Research published in Cancer Cell has identified a new therapeutic target for inflammation-driven cancer. PTBP1 suppresses the secretion of inflammatory factors by senescent cells without affecting the positive effects of senescence, such as suppression of tumour growth and formation.
Senescence is a process which stops the division of old, damaged or dangerous cells. For some time, we have known that senescence plays a role in age-related diseases such as osteoporosis, cataracts, Alzheimer’s disease and cancer.
In cancer senescence has a paradoxical role. On one hand, oncogene-induced senescence imposes a stable growth arrest in premalignant cells and is a potent barrier to the formation of tumours (tumourigenesis). On the other hand, inflammatory factors produced by senescent cells contribute to the promotion of tumour growth. Inflammation is known to fuel cancer, a phenomenon we have known since the start of the 19th century. A low grade of chronic inflammation has also been shown to contribute to many age-related pathologies.
In recent years it has become apparent that senescent cells are a therapeutic target, While the strategy of choice has been the selective elimination of senescent cells (senolysis), there might be situations in which a more selective approach could be used.
In that respect, there has been a lack of understanding in the research as to whether we could target the negative consequences of senescent cells without effecting the positives. The paper published in Cancer Cell in July by the MRC LMS Cell Proliferation Group, headed by Professor Jesus Gil, investigates just this, answering the question: can we target the inflammatory Senescence-Associated Secretory Phenotype (SASP) and reduce the detrimental effects of this without hampering positive effects?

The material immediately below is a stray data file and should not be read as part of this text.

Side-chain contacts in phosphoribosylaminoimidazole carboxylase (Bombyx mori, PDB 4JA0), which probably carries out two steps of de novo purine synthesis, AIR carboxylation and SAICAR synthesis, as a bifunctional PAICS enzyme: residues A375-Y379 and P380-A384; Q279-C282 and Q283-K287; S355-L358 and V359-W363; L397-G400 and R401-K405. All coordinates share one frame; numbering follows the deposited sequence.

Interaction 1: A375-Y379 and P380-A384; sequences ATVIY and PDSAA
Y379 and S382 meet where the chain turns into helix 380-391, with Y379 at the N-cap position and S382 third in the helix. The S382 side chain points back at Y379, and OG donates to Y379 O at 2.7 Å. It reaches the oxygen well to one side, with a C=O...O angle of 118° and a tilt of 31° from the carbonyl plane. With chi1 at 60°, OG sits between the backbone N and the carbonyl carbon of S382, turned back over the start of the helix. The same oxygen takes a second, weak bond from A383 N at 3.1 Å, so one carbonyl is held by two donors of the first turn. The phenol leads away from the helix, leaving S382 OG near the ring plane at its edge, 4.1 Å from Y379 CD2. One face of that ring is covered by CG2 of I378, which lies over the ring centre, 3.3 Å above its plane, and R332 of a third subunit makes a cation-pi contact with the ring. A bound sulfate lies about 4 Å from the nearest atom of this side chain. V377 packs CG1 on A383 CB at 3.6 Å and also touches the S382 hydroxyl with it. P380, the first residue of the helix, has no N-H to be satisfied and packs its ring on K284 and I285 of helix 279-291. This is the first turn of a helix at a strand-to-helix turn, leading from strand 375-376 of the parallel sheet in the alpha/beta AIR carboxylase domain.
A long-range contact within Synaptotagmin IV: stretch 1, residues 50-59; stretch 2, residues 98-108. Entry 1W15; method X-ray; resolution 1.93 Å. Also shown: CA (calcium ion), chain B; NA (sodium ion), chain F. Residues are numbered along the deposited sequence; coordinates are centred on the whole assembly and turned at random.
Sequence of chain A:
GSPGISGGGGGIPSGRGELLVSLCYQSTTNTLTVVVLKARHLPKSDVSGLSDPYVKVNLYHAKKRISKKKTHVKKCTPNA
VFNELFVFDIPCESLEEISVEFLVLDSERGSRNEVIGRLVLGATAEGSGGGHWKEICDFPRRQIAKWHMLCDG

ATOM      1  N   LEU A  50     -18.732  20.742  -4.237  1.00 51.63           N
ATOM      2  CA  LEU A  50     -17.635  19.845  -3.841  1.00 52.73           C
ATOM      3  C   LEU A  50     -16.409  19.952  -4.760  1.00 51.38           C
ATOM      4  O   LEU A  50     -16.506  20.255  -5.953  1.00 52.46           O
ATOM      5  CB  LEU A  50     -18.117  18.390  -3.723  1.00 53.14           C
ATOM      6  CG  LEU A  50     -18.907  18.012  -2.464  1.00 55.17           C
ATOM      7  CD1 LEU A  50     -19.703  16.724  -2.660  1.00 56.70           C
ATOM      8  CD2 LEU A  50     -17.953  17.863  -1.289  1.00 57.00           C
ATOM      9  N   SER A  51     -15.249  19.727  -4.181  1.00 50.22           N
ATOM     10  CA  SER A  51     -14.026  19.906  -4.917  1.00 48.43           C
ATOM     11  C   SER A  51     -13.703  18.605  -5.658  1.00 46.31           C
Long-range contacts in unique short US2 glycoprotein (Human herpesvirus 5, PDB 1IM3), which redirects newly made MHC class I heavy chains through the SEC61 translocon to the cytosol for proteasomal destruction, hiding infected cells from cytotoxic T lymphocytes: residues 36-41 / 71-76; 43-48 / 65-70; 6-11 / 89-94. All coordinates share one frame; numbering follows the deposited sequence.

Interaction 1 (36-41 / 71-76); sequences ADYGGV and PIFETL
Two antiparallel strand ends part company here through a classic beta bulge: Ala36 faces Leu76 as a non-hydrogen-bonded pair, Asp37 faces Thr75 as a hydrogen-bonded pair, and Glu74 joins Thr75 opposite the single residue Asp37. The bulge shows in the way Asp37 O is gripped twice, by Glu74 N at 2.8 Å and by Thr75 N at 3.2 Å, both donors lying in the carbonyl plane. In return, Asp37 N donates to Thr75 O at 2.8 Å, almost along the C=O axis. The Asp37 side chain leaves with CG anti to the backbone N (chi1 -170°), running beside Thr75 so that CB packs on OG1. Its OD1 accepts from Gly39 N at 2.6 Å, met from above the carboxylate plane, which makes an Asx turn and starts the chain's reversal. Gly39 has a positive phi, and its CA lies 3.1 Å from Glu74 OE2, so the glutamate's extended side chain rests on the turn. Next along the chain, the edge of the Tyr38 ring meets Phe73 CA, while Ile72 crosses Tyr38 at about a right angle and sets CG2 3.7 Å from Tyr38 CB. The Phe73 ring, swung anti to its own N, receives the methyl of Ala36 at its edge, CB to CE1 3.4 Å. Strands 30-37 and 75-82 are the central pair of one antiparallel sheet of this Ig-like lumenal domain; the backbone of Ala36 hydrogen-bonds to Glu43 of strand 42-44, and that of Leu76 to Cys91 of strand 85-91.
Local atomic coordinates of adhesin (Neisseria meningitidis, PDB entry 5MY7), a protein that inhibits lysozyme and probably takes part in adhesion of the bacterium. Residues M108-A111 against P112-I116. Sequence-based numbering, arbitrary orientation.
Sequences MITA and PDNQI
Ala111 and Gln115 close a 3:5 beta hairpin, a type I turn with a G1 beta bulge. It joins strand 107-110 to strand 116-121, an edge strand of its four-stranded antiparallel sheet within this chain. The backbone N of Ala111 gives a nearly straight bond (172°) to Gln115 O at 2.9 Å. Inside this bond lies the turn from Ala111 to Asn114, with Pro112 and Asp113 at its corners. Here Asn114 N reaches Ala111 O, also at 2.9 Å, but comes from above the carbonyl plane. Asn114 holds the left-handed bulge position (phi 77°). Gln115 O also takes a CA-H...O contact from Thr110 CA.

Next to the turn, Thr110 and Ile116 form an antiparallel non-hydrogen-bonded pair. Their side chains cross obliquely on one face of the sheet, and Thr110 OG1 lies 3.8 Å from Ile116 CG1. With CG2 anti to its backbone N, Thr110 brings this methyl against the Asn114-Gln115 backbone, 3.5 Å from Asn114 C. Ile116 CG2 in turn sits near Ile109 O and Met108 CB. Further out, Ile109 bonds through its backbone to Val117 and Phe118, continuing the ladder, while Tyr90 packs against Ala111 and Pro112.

The acquisition of a senescence-associated secretory phenotype (SASP) fuels inflammation and can promote tumour progression. There are a few mechanisms that SASP is controlled by that were already known to researchers, but most of these had been found to not hold the potential to become effective therapeutic interventions.
With this in mind the researchers knew they had to look elsewhere and find new SASP controlling targets that they could modify. Within this research they screened the druggable genome and identified 50 potential new candidates. In this Cancer Cell paper, they analyse in detail one of these targets, splicing factor PTPB1.
The research has added great understanding to the mechanism of the PTPB1 gene, a biologically interesting mechanism as it connects splicing, a basic cellular process, with SASP regulation. Inhibiting PTPB1 allows for the specific suppression of the SASP, inhibiting the production of inflammatory factors, without affecting other properties associated with senescence in a way that has therapeutic potential.
Speaking to Professor Jesus Gil he discussed the findings of the paper:
“The fact that we can target the SASP and suppress the negative effects of senescence without deterring from its positive effects is the most interesting outcome of this paper. In increasing the pool of targets to regulate the SASP, we have opened up many possibilities for future basic and applied research.”
Following these findings, the team now wants to explore how splicing controls senescence and the therapeutic potential of inhibiting the SASP.
PTBP1-Mediated Alternative Splicing Regulates the Inflammatory Secretome and the Pro-tumorigenic Effects of Senescent Cells by Athena Georgilis, et al is published in the journal Cancer Cell.